The Singapore authorities' swift response in using tough anti-terrorism laws is one reason there has been no resurgence of the JI network here, says terrorism expert Rohan Gunaratna. Other measures include the rehabilitation of JI detainees by Muslim clerics, and the strong partnerships between the Government and the community.
IF THE 2001 plot by Jemaah Islamiah (JI) terrorists to attack Singapore had succeeded, the carnage could have been five times that of the horrendous Bali nightclub bomb blast a year later.
Painting this chilling scenario, terrorism expert Rohan Gunaratna says that over 1,000 people in Singapore might have been killed because of the sheer quantity of the explosives.
The terrorists planned to use six trucks, each loaded with three tonnes of ammonium nitrate, and simultaneously ram them into different targets in Singapore, according to a 2003 Singapore Government White Paper on the JI arrests and the threat of terrorism.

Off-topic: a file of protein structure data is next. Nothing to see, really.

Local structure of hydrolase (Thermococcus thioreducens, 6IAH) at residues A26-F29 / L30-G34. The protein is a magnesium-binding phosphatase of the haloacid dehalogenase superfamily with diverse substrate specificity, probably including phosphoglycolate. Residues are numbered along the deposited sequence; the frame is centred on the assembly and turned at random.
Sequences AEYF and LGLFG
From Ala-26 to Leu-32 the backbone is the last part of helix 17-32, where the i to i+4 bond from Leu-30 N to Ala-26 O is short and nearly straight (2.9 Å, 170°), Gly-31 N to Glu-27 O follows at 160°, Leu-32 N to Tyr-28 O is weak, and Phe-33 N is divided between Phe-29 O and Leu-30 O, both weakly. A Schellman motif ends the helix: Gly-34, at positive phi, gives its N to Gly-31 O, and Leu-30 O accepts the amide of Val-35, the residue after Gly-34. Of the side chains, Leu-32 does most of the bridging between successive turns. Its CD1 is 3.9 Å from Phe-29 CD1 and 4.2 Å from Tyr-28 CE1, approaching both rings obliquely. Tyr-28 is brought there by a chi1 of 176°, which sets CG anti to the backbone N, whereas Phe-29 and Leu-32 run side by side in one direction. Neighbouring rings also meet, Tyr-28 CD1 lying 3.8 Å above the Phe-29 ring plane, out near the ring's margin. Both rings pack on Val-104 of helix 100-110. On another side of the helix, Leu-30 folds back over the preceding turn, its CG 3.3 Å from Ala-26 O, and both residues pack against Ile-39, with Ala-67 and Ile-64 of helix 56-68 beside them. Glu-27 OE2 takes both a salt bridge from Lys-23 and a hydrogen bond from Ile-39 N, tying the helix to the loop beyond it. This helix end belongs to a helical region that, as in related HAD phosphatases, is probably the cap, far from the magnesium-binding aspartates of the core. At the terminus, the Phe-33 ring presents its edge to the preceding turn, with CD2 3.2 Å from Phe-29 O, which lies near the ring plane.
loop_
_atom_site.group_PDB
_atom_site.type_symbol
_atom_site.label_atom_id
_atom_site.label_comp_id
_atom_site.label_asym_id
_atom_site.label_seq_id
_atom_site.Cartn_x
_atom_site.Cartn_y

In comparison, the terrorists who killed 202 civilians in Bali used a single Mitsubishi van packed with just over one tonne of potassium chlorate.
Potassium chlorate burns faster and is easier to turn into an explosive than ammonium nitrate.
Since the first wave of arrests of JI militants in Singapore in 2001, more than 60 men have been jailed for their involvement in planning terror attacks against Singapore. Of these, more than two-thirds have been released under orders restricting their movements.
The swift response of the Singapore authorities in using the country's tough anti-terrorism laws is one reason there has been no resurgence of the JI network in Singapore, says Dr Gunaratna, who has studied global terrorism threats for more than 25 years.
Other measures include the rehabilitation of JI detainees by Muslim clerics, and the forging of strong partnerships between the Government and the community.
But Singapore cannot afford to become complacent. Even with the best security measures in place, the United States and Britain have suffered terrorist attacks. Singapore's security system must be dynamic, retaining an element of unpredictability. "Terrorists are like pickpockets, always looking for gaps and loopholes in security systems to exploit," says Dr Gunaratna.